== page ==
Monday night free-for-all
Three decades ago, "Monday Night Football" showcased a trio of announcers in the booth presiding over the game of the week before a vast and rapt ABC network audience with limited television options.
When the Steelers face the Baltimore Ravens tomorrow night at Heinz Field in their 56th all-time appearance on "Monday Night Football," three broadcasters in the booth will describe the action for a smaller ESPN cable audience with limitless television options and an itchy trigger finger on the remote control.
The evolution of "Monday Night Football" can't be measured solely in years. It is part of a timeline that has seen sports grow to monstrous proportions to whet the appetites of demanding consumers clamoring for more and better television diversions to occupy their free time.
The transition from network to cable signals a change in TV sports broadcasting and shapes how NFL games are televised as the league seeks to maintain its core audience while wooing a new generation of fans.
"People who try to make comparisons to what 'Monday Night Football' was 25 to 30 years ago and now -- I think it's the stupidest thing I've ever heard," 'Monday Night Football' play-by-play announcer Mike Tirico told the Tribune-Review.
"I see really respected writers talk about: 'Well, "Monday Night Football" used to be like this.' Well, you know what• The writing has changed at Time magazine in 30 years. The network news had changed. Everything's changed.
"What 'Monday Night Football' is now is a show where we have to consider there are a lot of options. What we try to do is keep as much of the audience as we can while giving the core audience everything they need and giving the casual viewer something to stay around for. It's a huge challenge.''
"Monday Night Football" ratings aren't exactly what they used to be.
A recent "Monday Night Football" game between the New York Giants and Atlanta Falcons produced a 5.7 Nielsen rating, meaning just 5.7 percent of U.S. households tuned in. It was the lowest-rated "Monday Night Football" game of all-time.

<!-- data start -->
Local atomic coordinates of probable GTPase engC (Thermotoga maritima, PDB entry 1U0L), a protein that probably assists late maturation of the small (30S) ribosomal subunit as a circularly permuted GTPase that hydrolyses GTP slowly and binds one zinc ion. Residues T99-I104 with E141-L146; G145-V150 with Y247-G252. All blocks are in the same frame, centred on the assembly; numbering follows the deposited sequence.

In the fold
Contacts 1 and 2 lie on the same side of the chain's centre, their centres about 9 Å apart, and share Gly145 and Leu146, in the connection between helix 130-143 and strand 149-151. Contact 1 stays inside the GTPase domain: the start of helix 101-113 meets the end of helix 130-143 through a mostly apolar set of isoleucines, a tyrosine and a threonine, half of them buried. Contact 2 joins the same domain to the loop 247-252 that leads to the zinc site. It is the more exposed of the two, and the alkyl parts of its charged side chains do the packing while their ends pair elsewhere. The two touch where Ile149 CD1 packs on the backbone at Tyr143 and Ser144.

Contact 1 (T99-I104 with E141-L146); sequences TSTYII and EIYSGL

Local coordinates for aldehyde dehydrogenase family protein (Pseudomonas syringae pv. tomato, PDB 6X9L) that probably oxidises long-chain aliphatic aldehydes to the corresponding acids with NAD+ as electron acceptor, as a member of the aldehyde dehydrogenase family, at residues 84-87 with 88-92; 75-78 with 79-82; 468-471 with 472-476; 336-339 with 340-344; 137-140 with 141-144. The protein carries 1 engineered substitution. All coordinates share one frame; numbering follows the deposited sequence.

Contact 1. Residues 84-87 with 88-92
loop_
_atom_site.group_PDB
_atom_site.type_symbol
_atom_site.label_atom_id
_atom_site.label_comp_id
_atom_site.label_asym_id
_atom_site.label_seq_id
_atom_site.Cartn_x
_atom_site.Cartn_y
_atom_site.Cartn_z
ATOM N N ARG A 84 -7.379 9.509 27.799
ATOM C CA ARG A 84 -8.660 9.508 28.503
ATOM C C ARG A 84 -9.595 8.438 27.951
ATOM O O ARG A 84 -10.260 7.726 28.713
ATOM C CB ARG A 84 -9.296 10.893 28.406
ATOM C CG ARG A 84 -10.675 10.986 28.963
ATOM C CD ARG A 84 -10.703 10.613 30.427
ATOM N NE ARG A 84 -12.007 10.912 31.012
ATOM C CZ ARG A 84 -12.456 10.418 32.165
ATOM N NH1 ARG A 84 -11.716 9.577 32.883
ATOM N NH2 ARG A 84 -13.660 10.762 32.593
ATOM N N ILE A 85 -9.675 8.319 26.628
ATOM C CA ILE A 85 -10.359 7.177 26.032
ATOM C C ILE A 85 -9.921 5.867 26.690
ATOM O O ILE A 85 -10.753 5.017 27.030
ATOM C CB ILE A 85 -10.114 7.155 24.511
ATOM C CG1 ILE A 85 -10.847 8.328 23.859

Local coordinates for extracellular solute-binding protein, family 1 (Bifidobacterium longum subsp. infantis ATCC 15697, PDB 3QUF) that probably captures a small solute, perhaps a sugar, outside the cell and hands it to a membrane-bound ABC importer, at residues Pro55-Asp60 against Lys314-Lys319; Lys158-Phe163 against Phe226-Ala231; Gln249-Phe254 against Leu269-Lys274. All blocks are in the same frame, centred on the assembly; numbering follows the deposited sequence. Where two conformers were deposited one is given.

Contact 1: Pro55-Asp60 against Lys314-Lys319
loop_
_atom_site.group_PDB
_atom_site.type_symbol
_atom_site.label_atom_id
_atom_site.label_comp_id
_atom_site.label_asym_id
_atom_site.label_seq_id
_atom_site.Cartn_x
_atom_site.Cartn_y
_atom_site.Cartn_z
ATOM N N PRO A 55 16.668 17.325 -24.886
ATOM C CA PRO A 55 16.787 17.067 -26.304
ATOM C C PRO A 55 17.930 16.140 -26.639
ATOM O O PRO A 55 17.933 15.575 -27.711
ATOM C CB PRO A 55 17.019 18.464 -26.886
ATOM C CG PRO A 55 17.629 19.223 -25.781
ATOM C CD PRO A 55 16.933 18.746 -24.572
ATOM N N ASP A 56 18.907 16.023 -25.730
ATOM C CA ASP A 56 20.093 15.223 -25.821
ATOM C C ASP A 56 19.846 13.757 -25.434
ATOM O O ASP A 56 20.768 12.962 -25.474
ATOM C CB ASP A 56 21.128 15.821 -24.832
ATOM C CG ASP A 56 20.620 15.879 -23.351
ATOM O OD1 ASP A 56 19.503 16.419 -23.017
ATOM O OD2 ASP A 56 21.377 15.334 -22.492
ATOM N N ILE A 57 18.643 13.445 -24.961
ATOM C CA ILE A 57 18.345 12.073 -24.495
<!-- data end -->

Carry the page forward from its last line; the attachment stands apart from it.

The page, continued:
By comparison, the average audience for "Monday Night Football" on ABC in 2003 was 16.8 million.
The disparity in ratings between the two networks is somewhat deceiving, officials say.
ESPN is available in roughly 85 percent of all households, which, theoretically, accounts for a drop of 15 percentage points from ABC's audience.
"ESPN fights not only against five broadcast networks, but however many channels are on the dial and the Internet. We're in a 500-channel universe,'' said Jay Rothman, ESPN's producer for "Monday Night Football."
"Monday Night Football" debuted on Sept., 21, 1970, with the Cleveland Browns defeating the New York Jets, 31-21, before 33 percent of the viewing audience.
Mixing football and entertainment, the longtime announcing crew featuring Howard Cosell, Don Meredith and Frank Gifford presented NFL games in a bold, new way.
Cosell was opinionated and became famous for "telling it like it is." His voice-overs of halftime highlights became a viewer staple.
Meredith, a former NFL quarterback, provided comic relief. He even had his own signature line: "Turn out the lights, the party's over."
Gifford was the straight man who never uttered a negative word.